Dust Evans Gallery: Featured Artist
Get your hands dirty and explore your creativity at Gloucester Pottery School this year!
Gloucester Pottery School showcasing the work of six diverse professional artists a year in the Dust Evans Gallery. Exhibitions are visible online and in person at the Shenkman Art Center, the gallery is locating on the lower level next to the City of Ottawa's Trinity Gallery. In the past the gallery has had exhibitions by a a diverse range of artists and moving into our 30th year we will seek to give more Dust Evans Gallery exhibition opportunities to artists in equity-seeking communities.
to keep something as it is, especially in order to prevent it from decaying or being damaged or destroyed – Cambridge Dictionary
Preparing for this exhibition, I explored the issue of food insecurity. I researched a variety of food preserving techniques, as well as some of the cooking and dining traditions of my Chinese heritage. The wheel thrown pieces are a mix of food preserving/storage vessels – fermenting crocks, bail jars and bottles.
I created a new series of work for this exhibition, “lap mei.” Lap mei is the Cantonese word for preserved meats. There are many regional variations of cured and preserved meats in China. I am most familiar lap cheong/yun chang (pork sausage), lap yuk (pork belly), lap ngap (cured duck leg). These plates/dishes, hung on the wall with butcher’s twine, are shaped like these preserved meats. This series of pieces has been maturating in my mind for a long time. I have always been drawn to the different types of preserved food items displayed at Chinese markets. There is such a wide variety of shapes and textures. I also have many fond associations with the sight of char siu (barbecue pork), siu yuk (roasted pork), and siu ngap (roasted duck) hanging in the window of Chinese restaurants.
The exhibition is centered around the theme preserve. As a potter, I feel immensely humbled to be a small part of this millennia-old tradition. In this increasingly automated world, I am playing a small role in maintaining traditional handmade pottery techniques.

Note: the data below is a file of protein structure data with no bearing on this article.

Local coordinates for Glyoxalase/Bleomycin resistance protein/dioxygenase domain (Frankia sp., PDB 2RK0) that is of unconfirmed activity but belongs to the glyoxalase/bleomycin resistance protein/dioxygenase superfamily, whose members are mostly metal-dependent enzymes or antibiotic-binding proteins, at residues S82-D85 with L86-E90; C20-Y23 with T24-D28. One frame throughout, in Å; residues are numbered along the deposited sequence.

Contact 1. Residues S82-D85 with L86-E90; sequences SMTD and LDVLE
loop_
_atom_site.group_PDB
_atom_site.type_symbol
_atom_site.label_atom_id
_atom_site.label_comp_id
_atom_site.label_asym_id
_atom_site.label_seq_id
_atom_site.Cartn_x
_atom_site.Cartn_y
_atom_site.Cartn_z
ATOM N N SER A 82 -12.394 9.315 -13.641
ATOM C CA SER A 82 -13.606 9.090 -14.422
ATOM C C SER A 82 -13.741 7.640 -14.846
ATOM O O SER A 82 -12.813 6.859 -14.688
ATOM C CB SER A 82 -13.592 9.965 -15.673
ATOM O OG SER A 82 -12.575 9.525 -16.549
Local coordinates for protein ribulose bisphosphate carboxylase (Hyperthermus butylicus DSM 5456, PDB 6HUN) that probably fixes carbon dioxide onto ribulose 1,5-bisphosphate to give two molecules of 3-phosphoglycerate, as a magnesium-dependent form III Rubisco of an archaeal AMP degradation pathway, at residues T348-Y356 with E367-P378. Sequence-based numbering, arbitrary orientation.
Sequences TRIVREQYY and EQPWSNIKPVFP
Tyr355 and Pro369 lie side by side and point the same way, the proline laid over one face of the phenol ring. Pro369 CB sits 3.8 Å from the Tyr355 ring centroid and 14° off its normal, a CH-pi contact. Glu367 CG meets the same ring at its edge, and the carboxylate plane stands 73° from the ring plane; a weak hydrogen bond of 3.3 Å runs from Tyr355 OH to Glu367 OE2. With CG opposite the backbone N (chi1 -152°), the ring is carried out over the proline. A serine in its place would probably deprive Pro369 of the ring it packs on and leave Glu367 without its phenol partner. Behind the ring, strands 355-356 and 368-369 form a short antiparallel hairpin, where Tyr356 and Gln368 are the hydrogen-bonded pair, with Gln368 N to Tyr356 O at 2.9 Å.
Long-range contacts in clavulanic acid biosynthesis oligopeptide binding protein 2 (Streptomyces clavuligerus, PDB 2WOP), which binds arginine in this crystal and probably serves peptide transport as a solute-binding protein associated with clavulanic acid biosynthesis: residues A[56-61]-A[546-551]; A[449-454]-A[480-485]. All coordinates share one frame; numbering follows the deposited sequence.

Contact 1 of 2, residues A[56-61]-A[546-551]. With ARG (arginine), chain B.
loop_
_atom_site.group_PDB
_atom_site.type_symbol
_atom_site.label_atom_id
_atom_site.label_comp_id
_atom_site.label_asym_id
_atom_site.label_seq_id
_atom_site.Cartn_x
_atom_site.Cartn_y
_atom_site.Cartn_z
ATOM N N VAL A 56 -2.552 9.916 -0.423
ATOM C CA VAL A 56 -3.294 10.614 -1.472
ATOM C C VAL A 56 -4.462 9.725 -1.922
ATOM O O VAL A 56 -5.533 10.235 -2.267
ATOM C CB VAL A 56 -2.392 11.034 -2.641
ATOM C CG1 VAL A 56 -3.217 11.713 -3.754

Patrick Yeung is a Toronto, Ontario base potter. He is a graduate of the Craft and Design Program at Sheridan College Institute of Technology and Advanced Learning in Oakville, Ontario. After completing his studies at Sheridan in 2006, Patrick continued to hone his craft with a 2 years apprenticeship with Dundas, Ontario potter, Scott Barnim. Since 2009, Patrick has been making his own work on a part time basis. He designs and creates unique, finely handcrafted tableware. Patrick Yeung’s work reflects his interests in his Cantonese heritage, the routines of cuisine and dining traditions, and contemporary design. He is able to meld all these influences to create work that is useful, pleasing, and memorable.
Works From Current Exhibition Available for Sale
Vanessa Villarreal June 11, 2021 – August 4, 2021
Colette Beardall August 6, 2021 – October 6,2021
Rosemary Swan October 8, 2021 - December 1, 2021
Tuile-Fionnuala December 3, 2021 – February 2, 2022
Marianne Chenard February 4, 2022 - April 6, 2022
Ayesh Kanani April 8, 2022 - June 8, 2022